Sexual reproduction was likely an early evolutionary innovation after the appearance of eukaryotic cells. It appears to have been very successful because most eukaryotes are able to reproduce sexually and, in many animals, it is the only mode of reproduction. And yet, scientists also recognize some real disadvantages to sexual reproduction. On the surface, creating offspring that are genetic clones of the parent appears to be a better system. If the parent organism is successfully occupying a habitat, offspring with the same traits should be similarly successful. There is also the obvious benefit to an organism that can produce offspring whenever circumstances are favorable by asexual budding, fragmentation, or by producing eggs asexually. These methods of reproduction do not require another organism of the opposite sex. Indeed, some organisms that lead a solitary lifestyle have retained the ability to reproduce asexually. In addition, in asexual populations, every individual is capable of reproduction. In sexual populations, the males are not producing the offspring themselves, so hypothetically an asexual population could grow twice as fast.
However, multicellular organisms that exclusively depend on asexual reproduction are exceedingly rare. Why are meiosis and sexual reproductive strategies so common? These are important (and as yet unanswered) questions in biology, even though they have been the focus of much research beginning in the latter half of the 20th century. There are several possible explanations, one of which is that the variation that sexual reproduction creates among offspring is very important to the survival and reproduction of the population. Thus, on average, a sexually reproducing population will leave more descendants than an otherwise similar asexually reproducing population. The only source of variation in asexual organisms is mutation. Mutations that take place during the formation of germ cell lines are also the ultimate source of variation in sexually reproducing organisms. However, in contrast to mutation during asexual reproduction, the mutations during sexual reproduction can be continually reshuffled from one generation to the next when different parents combine their unique genomes and the genes are mixed into different combinations by crossovers during prophase I and random assortment at metaphase I.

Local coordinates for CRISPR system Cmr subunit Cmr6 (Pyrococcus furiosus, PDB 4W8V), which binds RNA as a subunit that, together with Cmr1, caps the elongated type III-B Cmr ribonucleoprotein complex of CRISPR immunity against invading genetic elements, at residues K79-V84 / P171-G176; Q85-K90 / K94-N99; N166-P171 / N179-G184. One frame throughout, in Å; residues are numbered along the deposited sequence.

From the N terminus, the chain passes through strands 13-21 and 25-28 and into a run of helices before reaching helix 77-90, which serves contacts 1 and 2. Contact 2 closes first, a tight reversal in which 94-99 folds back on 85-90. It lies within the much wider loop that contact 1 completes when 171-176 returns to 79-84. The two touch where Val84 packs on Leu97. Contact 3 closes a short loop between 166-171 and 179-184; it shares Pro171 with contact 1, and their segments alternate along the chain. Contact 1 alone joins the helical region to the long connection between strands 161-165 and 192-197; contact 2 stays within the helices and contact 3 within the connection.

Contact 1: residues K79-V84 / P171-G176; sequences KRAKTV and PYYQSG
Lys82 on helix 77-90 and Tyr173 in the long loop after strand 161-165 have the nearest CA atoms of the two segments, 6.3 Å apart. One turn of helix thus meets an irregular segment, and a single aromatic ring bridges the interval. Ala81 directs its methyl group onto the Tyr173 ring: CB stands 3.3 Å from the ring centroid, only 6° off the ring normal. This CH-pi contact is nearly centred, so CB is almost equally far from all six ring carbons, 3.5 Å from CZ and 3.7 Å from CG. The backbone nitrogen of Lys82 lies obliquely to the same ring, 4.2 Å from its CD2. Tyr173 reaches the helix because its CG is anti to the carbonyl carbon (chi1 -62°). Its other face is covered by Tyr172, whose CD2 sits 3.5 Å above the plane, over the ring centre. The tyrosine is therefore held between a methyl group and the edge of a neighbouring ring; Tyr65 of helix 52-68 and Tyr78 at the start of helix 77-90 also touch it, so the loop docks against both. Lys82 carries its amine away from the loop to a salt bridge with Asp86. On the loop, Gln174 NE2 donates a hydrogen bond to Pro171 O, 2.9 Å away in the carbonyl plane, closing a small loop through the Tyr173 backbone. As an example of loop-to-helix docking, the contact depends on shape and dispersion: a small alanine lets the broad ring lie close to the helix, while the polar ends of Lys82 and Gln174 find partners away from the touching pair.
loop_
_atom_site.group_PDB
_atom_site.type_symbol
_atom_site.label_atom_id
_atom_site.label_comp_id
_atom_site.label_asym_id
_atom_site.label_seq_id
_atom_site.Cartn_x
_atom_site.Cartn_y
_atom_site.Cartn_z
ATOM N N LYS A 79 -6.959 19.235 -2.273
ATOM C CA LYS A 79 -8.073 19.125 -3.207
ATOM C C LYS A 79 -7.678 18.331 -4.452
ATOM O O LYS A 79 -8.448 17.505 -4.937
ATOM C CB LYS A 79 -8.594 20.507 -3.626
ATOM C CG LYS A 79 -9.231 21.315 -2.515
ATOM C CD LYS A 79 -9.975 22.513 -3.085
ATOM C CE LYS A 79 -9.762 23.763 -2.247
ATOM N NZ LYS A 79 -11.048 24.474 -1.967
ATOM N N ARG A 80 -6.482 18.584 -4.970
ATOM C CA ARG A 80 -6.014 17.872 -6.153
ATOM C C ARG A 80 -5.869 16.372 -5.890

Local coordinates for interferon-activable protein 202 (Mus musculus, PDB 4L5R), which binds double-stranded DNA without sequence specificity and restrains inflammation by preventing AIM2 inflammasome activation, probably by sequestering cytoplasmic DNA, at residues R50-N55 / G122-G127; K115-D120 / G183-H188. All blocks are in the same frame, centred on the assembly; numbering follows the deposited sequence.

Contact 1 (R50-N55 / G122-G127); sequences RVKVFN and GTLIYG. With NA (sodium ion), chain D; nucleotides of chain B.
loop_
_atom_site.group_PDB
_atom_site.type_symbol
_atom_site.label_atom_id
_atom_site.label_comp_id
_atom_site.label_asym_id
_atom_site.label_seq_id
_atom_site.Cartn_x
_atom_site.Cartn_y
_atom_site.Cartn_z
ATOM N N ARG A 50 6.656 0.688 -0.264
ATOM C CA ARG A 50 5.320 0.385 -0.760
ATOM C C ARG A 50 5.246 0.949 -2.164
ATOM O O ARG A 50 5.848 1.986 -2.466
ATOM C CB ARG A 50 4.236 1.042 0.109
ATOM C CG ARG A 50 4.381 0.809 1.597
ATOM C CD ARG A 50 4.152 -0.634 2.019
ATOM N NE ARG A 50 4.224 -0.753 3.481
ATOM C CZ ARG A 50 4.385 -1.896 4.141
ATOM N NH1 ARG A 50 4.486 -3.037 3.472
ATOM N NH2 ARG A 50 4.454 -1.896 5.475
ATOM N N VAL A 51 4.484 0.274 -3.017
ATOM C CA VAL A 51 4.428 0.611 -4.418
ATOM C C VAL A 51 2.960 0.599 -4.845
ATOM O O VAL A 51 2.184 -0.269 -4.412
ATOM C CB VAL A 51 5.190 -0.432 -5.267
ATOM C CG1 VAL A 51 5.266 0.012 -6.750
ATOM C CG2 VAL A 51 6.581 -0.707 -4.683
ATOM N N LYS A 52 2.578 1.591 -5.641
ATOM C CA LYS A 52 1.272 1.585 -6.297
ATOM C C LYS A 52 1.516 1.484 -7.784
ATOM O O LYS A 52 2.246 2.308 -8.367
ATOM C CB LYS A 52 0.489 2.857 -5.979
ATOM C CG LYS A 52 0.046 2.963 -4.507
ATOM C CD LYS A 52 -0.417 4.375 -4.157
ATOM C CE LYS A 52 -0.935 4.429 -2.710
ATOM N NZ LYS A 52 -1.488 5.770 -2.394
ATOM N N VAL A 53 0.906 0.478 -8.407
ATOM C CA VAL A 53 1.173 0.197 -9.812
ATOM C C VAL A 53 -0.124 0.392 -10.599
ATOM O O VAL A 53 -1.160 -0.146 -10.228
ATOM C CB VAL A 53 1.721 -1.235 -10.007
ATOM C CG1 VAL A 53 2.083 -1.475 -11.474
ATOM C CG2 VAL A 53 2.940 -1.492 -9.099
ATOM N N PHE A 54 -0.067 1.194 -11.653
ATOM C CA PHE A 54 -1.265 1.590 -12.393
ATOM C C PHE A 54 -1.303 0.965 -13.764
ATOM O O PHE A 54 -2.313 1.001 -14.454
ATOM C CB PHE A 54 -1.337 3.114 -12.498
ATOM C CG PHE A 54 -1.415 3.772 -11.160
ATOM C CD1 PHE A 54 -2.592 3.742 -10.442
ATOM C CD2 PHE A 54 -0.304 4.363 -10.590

The Red Queen HypothesisGenetic variation is the outcome of sexual reproduction, but why are ongoing variations necessary, even under seemingly stable environmental conditions? Enter the Red Queen hypothesis, first proposed by Leigh Van Valen in 1973.Leigh Van Valen, “A New Evolutionary Law,” Evolutionary Theory 1 (1973): 1–30 The concept was named in reference to the Red Queen's race in Lewis Carroll's book, Through the Looking-Glass.
All species coevolve (evolve together) with other organisms. For example, predators evolve with their prey, and parasites evolve with their hosts. Each tiny advantage gained by favorable variation gives a species a reproductive edge over close competitors, predators, parasites, or even prey. However, survival of any given genotype or phenotype in a population is dependent on the reproductive fitness of other genotypes or phenotypes within a given species. The only method that will allow a coevolving species to maintain its own share of the resources is to also continually improve its fitness (the capacity of the members to produce more reproductively viable offspring relative to others within a species). As one species gains an advantage, this increases selection on the other species; they must also develop an advantage or they will be outcompeted. No single species progresses too far ahead because genetic variation among the progeny of sexual reproduction provides all species with a mechanism to improve rapidly. Species that cannot keep up become extinct. The Red Queen’s catchphrase was, “It takes all the running you can do to stay in the same place.” This is an apt description of coevolution between competing species.